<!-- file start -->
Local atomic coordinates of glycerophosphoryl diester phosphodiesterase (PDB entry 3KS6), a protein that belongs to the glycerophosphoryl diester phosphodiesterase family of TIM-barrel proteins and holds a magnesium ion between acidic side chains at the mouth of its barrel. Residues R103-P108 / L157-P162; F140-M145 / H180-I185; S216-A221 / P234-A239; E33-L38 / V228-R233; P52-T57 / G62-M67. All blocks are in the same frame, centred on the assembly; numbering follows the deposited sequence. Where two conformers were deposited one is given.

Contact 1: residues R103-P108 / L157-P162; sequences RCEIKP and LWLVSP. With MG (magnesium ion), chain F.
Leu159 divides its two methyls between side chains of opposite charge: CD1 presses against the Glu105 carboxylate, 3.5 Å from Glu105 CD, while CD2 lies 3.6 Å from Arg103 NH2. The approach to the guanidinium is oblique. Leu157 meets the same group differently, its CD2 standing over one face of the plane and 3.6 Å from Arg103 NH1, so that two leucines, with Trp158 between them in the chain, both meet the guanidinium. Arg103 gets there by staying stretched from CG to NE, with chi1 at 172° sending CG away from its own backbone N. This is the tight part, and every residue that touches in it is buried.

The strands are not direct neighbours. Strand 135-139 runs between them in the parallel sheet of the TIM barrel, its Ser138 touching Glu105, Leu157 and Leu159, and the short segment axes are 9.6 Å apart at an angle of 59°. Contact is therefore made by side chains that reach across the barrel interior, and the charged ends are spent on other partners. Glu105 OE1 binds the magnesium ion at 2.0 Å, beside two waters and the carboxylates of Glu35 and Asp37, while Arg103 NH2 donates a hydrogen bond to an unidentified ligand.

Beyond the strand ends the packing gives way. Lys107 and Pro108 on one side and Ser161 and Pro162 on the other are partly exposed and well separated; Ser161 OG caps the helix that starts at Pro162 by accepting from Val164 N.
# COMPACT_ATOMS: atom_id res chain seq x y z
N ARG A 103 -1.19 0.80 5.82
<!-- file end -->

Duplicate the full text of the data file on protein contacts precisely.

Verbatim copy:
Local atomic coordinates of glycerophosphoryl diester phosphodiesterase (PDB entry 3KS6), a protein that belongs to the glycerophosphoryl diester phosphodiesterase family of TIM-barrel proteins and holds a magnesium ion between acidic side chains at the mouth of its barrel. Residues R103-P108 / L157-P162; F140-M145 / H180-I185; S216-A221 / P234-A239; E33-L38 / V228-R233; P52-T57 / G62-M67. All blocks are in the same frame, centred on the assembly; numbering follows the deposited sequence. Where two conformers were deposited one is given.

Contact 1: residues R103-P108 / L157-P162; sequences RCEIKP and LWLVSP. With MG (magnesium ion), chain F.
Leu159 divides its two methyls between side chains of opposite charge: CD1 presses against the Glu105 carboxylate, 3.5 Å from Glu105 CD, while CD2 lies 3.6 Å from Arg103 NH2. The approach to the guanidinium is oblique. Leu157 meets the same group differently, its CD2 standing over one face of the plane and 3.6 Å from Arg103 NH1, so that two leucines, with Trp158 between them in the chain, both meet the guanidinium. Arg103 gets there by staying stretched from CG to NE, with chi1 at 172° sending CG away from its own backbone N. This is the tight part, and every residue that touches in it is buried.

The strands are not direct neighbours. Strand 135-139 runs between them in the parallel sheet of the TIM barrel, its Ser138 touching Glu105, Leu157 and Leu159, and the short segment axes are 9.6 Å apart at an angle of 59°. Contact is therefore made by side chains that reach across the barrel interior, and the charged ends are spent on other partners. Glu105 OE1 binds the magnesium ion at 2.0 Å, beside two waters and the carboxylates of Glu35 and Asp37, while Arg103 NH2 donates a hydrogen bond to an unidentified ligand.

Beyond the strand ends the packing gives way. Lys107 and Pro108 on one side and Ser161 and Pro162 on the other are partly exposed and well separated; Ser161 OG caps the helix that starts at Pro162 by accepting from Val164 N.
# COMPACT_ATOMS: atom_id res chain seq x y z
N ARG A 103 -1.19 0.80 5.82